An Appreciation : Jim Greeley

Young Jim
Jim in Stephen’s Green in the early 70s. Courtesy Paddy Doyle
Perhaps the best legacy of all is laughter. When Jim Greeley died suddenly, having just turned 53, his partner, his family and huge circle of friends were devastated. Yet when they came together to console each other, within minutes, memories of Jim released serial, healing laughter.

He has been described as one of the great characters of the Irish fashion industry. That is true, but of course everyone is much more than any one person thinks they are. Jim had many facets, all of them fascinating, and he touched so many people’s lives that the full account of the good he did can only be guessed at.

The most sensitive of men, his antennae always picked up a person’s troubles, no matter how well disguised. He was a deep listener, and knew exactly when to listen and when to make you laugh at yourself.

He was born in Kevin Street in the Dublin Liberties. His mother had been a French polisher, and his father collected and sold antiques and memorabilia. One of his aunts, Nelly Molloy, preserved her Iveagh flat in Patrick Street in the original Edwardian style. One of Jim’s brothers, Tommy, and one of his two sisters, Mary, were in the well-known group the Ivy Folk in the early seventies, while a second brother, Fran, was in the The Ohio Showband. The family home was a treasure trove of Art Nouveau posters and antiques, but more than that, it was a beacon of hospitality, his mother Maisie caring for and deeply interested in the characters that Jim brought home. His second sister, Nancy, still lives in Kevin Street.

In Synge Street CBS, he met Paddy Doyle, the author of The God Squad, and this was to be a life-long friendship, begun when Jim, in a typical gesture, manoeuvred Paddy’s wheelchair up and down the six flights of stairs in the school, to much hilarity. Another life-long friendship blossomed when he took up window dressing with Maura Smith in Brown Thomas of Grafton Street in the early seventies [nb. when it was in the current M&S building]. Never were mannequins dressed professionally with so much fun.

In 1974, he traded his blue dungarees which were his trademark in Brown Thomas for a nurse’s uniform in Stewart’s Hospital, where he was to work for thirteen years. Friends from that period noted his sensitivity and dedication in working with the clients there, once again disguised by a sense of fun.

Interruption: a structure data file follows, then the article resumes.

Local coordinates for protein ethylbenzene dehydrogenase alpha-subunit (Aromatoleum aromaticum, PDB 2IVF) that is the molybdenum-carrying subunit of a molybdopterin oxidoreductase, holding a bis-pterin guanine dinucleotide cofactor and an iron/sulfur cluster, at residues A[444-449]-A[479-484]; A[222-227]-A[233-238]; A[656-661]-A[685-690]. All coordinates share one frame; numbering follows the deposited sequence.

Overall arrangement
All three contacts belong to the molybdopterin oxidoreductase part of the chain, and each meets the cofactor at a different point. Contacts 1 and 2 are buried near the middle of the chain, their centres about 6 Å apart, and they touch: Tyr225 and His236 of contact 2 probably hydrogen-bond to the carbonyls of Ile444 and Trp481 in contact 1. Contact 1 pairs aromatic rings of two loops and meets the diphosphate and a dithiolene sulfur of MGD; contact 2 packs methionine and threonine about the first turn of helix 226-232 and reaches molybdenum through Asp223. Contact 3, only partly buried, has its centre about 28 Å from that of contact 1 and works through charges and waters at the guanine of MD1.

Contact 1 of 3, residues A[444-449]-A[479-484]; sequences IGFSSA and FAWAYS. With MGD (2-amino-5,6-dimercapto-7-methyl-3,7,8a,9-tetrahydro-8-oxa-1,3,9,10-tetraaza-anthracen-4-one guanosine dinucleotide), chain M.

Around this time he harboured the ambition of buying a hearse and painting it pink, in order to drive around town and gauge the reaction. He never hid the fact that he was gay, yet he never flaunted it either. It simply didn’t occur to many of his friends until he met Richard in the mid- seventies. When finally asked directly by a woman, a close friend of fifteen years, he laughed heartily.

Jim treated everyone with the same humanity, whether they were street walkers or ambassadors. On one occasion in the eighties, he was returning from a fancy-dress party, and on getting into his car which was parked by the canal, a brolly crashed onto the roof. When a startled Jim looked out to see the slight figure challenging him, recognition dawned. “Ah, Jim,” she said, “I didn’t recognize you. I thought someone was trying to steal your car!”

Such was the love and devotion he inspired.

In the late eighties he went into partnership with Richard to run the Richard Lewis Couture Salon in South Frederick Street. With his passion for art and photography which he’d had from an early age, it was a natural move, and allowed him to develop his impressive organisational skills. He had a particular flair for finding appropriate venues for Lewis’s shows, most lately in the beautiful Art Deco former Gas Company, now the TCD School of Nursing, in October. In his last few years he took to computer technology, and maintained the Richard Lewis website.

At his crowded funeral in Mount Jerome, Richard paid him this moving tribute: “We had thirty-one wonderful years together. How many people can say that?”

Peace to your ashes, Jim, and thanks for the many laughs.


Mature Jim
Jim at a party in Maura’s, shortly before his death. Courtesy of Maura Smith

Jim Greeley. 1953-2006.

[First appeared in The Irish Times (hard copy edition only) Monday and Tuesday, January 1 and 2, 2007]

Update February 2010: Richard alerted me to the video of You Were Life, a song about Richard and Jim in the show Silver Stars. Further update: the video is now private.
Written by Sean Millar, and directed by Brokentalkers
this performance was in The Public Theater, 425 Lafayette Street, New York.